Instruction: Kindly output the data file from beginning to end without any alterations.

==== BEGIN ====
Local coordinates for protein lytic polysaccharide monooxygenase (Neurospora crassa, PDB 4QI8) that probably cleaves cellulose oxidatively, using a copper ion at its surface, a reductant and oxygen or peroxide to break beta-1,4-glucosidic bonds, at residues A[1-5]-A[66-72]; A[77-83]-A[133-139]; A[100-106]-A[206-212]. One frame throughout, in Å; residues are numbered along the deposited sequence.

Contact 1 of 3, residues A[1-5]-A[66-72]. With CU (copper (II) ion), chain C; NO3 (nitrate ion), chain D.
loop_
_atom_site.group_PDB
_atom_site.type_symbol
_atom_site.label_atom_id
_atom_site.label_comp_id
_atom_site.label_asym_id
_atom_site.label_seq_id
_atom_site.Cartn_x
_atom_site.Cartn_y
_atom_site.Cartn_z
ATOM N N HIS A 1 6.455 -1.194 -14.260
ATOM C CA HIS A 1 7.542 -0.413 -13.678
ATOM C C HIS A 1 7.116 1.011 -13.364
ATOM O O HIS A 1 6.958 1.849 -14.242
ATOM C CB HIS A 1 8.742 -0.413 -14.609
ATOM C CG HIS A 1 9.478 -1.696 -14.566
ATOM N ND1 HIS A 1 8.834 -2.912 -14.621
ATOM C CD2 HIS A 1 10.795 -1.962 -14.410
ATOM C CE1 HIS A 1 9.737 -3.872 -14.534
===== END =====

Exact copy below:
Local coordinates for protein lytic polysaccharide monooxygenase (Neurospora crassa, PDB 4QI8) that probably cleaves cellulose oxidatively, using a copper ion at its surface, a reductant and oxygen or peroxide to break beta-1,4-glucosidic bonds, at residues A[1-5]-A[66-72]; A[77-83]-A[133-139]; A[100-106]-A[206-212]. One frame throughout, in Å; residues are numbered along the deposited sequence.

Contact 1 of 3, residues A[1-5]-A[66-72]. With CU (copper (II) ion), chain C; NO3 (nitrate ion), chain D.
loop_
_atom_site.group_PDB
_atom_site.type_symbol
_atom_site.label_atom_id
_atom_site.label_comp_id
_atom_site.label_asym_id
_atom_site.label_seq_id
_atom_site.Cartn_x
_atom_site.Cartn_y
_atom_site.Cartn_z
ATOM N N HIS A 1 6.455 -1.194 -14.260
ATOM C CA HIS A 1 7.542 -0.413 -13.678
ATOM C C HIS A 1 7.116 1.011 -13.364
ATOM O O HIS A 1 6.958 1.849 -14.242
ATOM C CB HIS A 1 8.742 -0.413 -14.609
ATOM C CG HIS A 1 9.478 -1.696 -14.566
ATOM N ND1 HIS A 1 8.834 -2.912 -14.621
ATOM C CD2 HIS A 1 10.795 -1.962 -14.410
ATOM C CE1 HIS A 1 9.737 -3.872 -14.534